To Forward or Not to Forward

| February 22, 2012 | 0 Comments

So you’ve just finished reading that amazingly blessed email. You know, the one about the girl who stood up to the school bully and rescued the tortured two headed turtle only to find out it was her recently passed father come back to prove his love by throwing up half digested fish in the shape of lottery numbers causing the girl to search through the cushions of every couch in the local furniture store to gather enough change to purchase the winning ticket and then after hobbling on her orthopedic crutches for hours until she finally arrived at the local convenience store she found she was way too young to purchase the ticket but then just before the number drawing The Angel appeared and replaced her pennies with the ticket that won her the millions.

Yeah that’s the one. It is soooo touching, and those amazing pictures backed up by that unforgettable music just ran you through the whole gambit of emotions. So now you want to share it with all your friends, I mean how often do you receive this powerful of a message in an email. Everyone should read this. Or at the very least, 10 of your closest friends need to; after all you don’t want the curse for not passing it along to kill those defenseless panda cubs.




Before you ever forward an email, check a few things.

To start, do the people to whom you are forwarding the email have the same likes and dislikes as you? Is the subject of the email something they would even care about? Or are you just forcing them to add you to their junk mail list? In other words, don’t forward that cute kitty email to your friends who dislike cats, or your other friends who dislike cute, or the even the ones who only appreciate communication emails.

Two other things which should always be examined before forwarding an email are: Is it an advertising email? And does it promise you something for forwarding it? If it is some form of advertising (Big Sale, Best Politics, Horny Girls, Hugh Penis), you (or your junk mail filter) should have deleted it immediately. In fact, you shouldn’t have read it at all, much less want to forward it to someone else.

And if an email ever promises you something just for forwarding it to X number of friends, junk it. Whether the promise is made in a positive voice (You’ll have 10 days of strangers handing you cash or the most amazing image will appear on your screen) or negative voice (if you don’t forward it you won’t be able to walk straight for a week or everyone will assume you agree with puppy abuse). All do/don’t forwarding promises/threats are just scams, email can’t directly affect your life, at least not yet ;-). Just delete anything with these flavors of wrap-up, even if you agree with the rest of the email. Don’t let extorters have their way.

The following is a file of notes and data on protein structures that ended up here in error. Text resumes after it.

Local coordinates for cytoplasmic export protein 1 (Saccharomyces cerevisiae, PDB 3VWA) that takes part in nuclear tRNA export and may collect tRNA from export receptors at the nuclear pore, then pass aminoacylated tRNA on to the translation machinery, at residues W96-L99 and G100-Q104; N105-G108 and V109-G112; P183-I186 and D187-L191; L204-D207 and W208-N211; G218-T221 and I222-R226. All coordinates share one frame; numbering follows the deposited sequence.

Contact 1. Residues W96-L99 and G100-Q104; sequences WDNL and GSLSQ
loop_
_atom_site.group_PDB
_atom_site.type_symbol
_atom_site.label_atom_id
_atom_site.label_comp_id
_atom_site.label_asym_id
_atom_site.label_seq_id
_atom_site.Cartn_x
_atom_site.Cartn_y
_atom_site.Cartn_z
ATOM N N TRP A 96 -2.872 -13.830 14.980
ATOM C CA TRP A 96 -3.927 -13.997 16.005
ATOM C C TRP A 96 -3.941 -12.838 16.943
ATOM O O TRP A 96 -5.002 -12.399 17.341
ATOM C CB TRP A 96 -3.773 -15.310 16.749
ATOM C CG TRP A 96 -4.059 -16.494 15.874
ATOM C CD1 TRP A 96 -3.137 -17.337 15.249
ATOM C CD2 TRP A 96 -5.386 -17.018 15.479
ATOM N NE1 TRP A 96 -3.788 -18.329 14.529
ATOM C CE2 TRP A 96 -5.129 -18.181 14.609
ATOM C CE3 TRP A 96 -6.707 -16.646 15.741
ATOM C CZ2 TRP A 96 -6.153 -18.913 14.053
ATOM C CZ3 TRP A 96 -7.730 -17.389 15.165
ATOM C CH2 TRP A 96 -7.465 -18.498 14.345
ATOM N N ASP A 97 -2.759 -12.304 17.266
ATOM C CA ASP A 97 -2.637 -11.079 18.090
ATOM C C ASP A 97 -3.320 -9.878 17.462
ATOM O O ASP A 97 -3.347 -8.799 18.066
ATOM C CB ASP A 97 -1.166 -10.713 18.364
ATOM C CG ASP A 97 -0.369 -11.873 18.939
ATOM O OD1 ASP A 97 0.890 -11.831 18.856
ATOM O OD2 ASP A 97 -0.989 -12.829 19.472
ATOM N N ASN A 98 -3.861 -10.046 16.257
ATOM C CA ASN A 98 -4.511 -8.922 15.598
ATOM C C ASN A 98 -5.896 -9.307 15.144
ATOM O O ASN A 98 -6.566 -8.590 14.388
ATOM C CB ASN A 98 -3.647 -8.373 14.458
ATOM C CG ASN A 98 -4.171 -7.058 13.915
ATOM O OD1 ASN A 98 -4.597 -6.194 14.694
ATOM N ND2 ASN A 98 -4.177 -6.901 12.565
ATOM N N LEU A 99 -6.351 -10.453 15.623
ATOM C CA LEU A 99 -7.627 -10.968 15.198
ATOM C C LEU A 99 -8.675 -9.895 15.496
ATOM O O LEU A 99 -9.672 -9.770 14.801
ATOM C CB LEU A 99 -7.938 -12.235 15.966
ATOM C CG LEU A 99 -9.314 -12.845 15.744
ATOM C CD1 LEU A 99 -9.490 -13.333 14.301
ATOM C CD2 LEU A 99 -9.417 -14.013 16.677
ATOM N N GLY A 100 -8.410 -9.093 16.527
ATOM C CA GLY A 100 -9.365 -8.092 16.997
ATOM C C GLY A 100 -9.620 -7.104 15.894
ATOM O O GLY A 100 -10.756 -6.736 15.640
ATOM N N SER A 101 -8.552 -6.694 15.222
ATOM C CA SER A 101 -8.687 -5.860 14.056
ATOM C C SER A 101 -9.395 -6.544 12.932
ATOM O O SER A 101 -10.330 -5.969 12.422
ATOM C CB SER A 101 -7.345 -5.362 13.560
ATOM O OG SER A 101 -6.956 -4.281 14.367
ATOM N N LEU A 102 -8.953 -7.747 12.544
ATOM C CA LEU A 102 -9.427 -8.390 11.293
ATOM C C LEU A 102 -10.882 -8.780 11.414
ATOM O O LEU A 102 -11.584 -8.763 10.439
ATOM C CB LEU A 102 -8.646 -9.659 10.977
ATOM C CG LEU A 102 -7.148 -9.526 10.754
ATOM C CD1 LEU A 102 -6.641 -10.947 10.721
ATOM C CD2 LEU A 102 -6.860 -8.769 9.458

So it’s not advertising or extorting and you’ve decided which people will appreciate it, and you’re still determined to forward it to them. If it’s just a joke or some touching or cute story, then go for it. But if this is one of those emails that touts itself as being true, you have one more thing to do before forwarding it.

No matter how true it sounds, you still MUST discover if it is actually true. In most cases this is as easy as googling the key words. Or better yet, especially when dealing with “Truth or Fiction” in the email world, browse over to and search for your email story there. While you’re there, go ahead and look around for a while; maybe you’ll be able to figure out which previously forwarded emails caused your friends to stop responding (junk mail filters rock).

The rule: Check an email’s facts and know your receiving audience before forwarding an email.

So you confirmed the email story is true and your certain your friends will enjoy it. You’ve now satisfied The Angel, so forward away.

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Category: Rules for Public Conduct

Phil Jackson

About the Author ()

Philip "Phil" Jackson has determined that the biggest problem in the world is stupidity. "Most people don't seem to have basic Common Sense, but if they have a list of rules to follow, I have found that they will do so willingly." So after years of experience living he has decided to help out the ignorant by compiling the missing life rules into an easy to read and understandable format.

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